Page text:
An "agent" in this context would refer to a component or process which runs on a remote node within a distributed system.  The agent performs the majority of processing locally. In most scenarios, the agent receives general "instructions" or control parameters from a higher "authority" or higher node in the system.  It also typically transmits the results of its processing to a higher authority or node in the system.  A biological example of this would be nerve receptors within the nervous system in the human body.  A computer example would be monitoring agents deployed as part of a systems management technology (e.g. Microsoft System Center Operations Manager®).

An "agentless" scenario would be one where nodes are not configured with any distinct autonomous processing components, but instead are acted upon directly from external/remote nodes in the system.  A social reference example of this would be cash registers in most modern shopping centers (when the power goes out, they cannot function on their own).  A computer example would be a web application, or remote systems data interrogation (think file systems, CIM (WMI), registry, event logs, etc.).

A "system", according to Merriam Webster's Dictionary, can be many things, but in simplest terms: it is a collective body of elements or components that participate in some common goal or outcome.  A football team is a system.  A McDonalds hamburger is a system.  A government is a system.  A farm is a system.

A "distributed system" is not clearly defined by any official dictionary (at least, none that I've encountered), but it basically builds atop the "system" concept to include a qualification of having elements or components which are not physically collocated or in close "proximity".

Putting all of these things together you get one of two distinct concepts for monitoring and managing a distributed collection of components:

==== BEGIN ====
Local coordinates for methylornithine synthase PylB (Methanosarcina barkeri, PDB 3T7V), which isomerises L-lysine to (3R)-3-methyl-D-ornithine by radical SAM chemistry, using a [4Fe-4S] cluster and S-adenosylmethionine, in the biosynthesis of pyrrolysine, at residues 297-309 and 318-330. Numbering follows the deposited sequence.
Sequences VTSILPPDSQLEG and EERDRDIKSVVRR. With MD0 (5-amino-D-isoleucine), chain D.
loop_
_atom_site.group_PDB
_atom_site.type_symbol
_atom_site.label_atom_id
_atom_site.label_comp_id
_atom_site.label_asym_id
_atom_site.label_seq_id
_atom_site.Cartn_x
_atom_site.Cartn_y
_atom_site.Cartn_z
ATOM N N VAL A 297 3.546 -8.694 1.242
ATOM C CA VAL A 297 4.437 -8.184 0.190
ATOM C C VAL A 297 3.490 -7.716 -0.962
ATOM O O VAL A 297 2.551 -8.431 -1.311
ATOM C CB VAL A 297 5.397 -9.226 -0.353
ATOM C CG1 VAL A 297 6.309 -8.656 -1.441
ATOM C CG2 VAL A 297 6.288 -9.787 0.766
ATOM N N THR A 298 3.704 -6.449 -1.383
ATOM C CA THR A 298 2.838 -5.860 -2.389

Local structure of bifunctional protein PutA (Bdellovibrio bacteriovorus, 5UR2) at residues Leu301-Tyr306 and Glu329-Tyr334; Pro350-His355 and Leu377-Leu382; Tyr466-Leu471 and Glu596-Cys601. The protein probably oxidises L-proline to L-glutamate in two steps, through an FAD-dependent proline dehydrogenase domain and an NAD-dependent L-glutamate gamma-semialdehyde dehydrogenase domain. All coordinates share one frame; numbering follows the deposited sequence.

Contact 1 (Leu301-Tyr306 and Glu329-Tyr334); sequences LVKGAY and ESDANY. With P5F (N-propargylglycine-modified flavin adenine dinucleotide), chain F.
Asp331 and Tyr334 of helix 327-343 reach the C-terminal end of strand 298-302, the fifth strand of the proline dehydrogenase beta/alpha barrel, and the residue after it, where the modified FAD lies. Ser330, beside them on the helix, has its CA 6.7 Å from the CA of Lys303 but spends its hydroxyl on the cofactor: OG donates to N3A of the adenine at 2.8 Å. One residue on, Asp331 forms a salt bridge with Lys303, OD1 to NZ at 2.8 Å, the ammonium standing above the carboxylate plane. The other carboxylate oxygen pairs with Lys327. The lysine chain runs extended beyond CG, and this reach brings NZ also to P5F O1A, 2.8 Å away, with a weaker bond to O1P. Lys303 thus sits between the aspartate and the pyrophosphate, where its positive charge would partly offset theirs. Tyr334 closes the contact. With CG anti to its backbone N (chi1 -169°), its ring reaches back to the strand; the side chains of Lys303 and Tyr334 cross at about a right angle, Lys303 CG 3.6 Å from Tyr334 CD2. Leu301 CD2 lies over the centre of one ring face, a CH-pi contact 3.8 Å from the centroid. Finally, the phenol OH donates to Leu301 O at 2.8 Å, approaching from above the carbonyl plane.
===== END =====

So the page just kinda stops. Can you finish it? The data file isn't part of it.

• Agent - components are deployed to each member of the system to perform most of the querying and maintenance of the node locally.
  • Agentless - members of the system are managed directly from a central node (or hierarchical layer node).
This general concept is used for all sorts of functions within a computer system (i.e. network environment).  It's used by software licensing services (e.g. Flexera FlexLM® and FlexNet®), distributed processing (i.e. 3DS Max® "net rendering"), and so on.

Summary

Why is it important or even worthy of knowing about this stuff?  Because the more you see the basic concepts laid out, the more familiar you will be to the "50,000 foot view".  The 50,000 foot view is important because it provides the most general, basic understanding of how something works.  It's how you explain something to someone else who has absolutely no insight or understanding about anything remotely related to the thing you are explaining.  It's also how you keep things in context when a slick vendor rep is pumping your hand and waiting for your signature on the P.O. after he tries to bullshit you into believing they have inventing something "radically new".

In most cases, the "radical" stuff has been around since the 1950's and 1960's (the last era when people actually used their brains to invent new things).  Ever since, most of everything labeled "new" is really a refinement or repackaging of something old.  Knowing what snake oil is, helps you spot new snake oil.

Next Part - Nodal and Agent Autonomy